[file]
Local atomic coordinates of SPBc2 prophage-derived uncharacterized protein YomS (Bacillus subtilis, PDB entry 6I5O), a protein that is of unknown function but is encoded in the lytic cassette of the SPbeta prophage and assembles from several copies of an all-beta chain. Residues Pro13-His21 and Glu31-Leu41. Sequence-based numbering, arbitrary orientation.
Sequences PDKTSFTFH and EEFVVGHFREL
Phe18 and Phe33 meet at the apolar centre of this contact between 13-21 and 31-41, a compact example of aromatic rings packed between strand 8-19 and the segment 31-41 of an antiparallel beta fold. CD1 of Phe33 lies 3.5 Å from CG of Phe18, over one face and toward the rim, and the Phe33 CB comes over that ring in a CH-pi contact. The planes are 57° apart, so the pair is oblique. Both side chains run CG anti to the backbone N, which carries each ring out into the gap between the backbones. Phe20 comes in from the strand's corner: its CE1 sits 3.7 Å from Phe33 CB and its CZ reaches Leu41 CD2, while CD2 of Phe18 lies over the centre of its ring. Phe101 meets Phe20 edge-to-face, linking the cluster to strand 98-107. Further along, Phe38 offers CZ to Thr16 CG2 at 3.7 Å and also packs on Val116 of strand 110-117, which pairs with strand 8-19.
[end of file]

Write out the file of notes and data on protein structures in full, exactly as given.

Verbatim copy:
Local atomic coordinates of SPBc2 prophage-derived uncharacterized protein YomS (Bacillus subtilis, PDB entry 6I5O), a protein that is of unknown function but is encoded in the lytic cassette of the SPbeta prophage and assembles from several copies of an all-beta chain. Residues Pro13-His21 and Glu31-Leu41. Sequence-based numbering, arbitrary orientation.
Sequences PDKTSFTFH and EEFVVGHFREL
Phe18 and Phe33 meet at the apolar centre of this contact between 13-21 and 31-41, a compact example of aromatic rings packed between strand 8-19 and the segment 31-41 of an antiparallel beta fold. CD1 of Phe33 lies 3.5 Å from CG of Phe18, over one face and toward the rim, and the Phe33 CB comes over that ring in a CH-pi contact. The planes are 57° apart, so the pair is oblique. Both side chains run CG anti to the backbone N, which carries each ring out into the gap between the backbones. Phe20 comes in from the strand's corner: its CE1 sits 3.7 Å from Phe33 CB and its CZ reaches Leu41 CD2, while CD2 of Phe18 lies over the centre of its ring. Phe101 meets Phe20 edge-to-face, linking the cluster to strand 98-107. Further along, Phe38 offers CZ to Thr16 CG2 at 3.7 Å and also packs on Val116 of strand 110-117, which pairs with strand 8-19.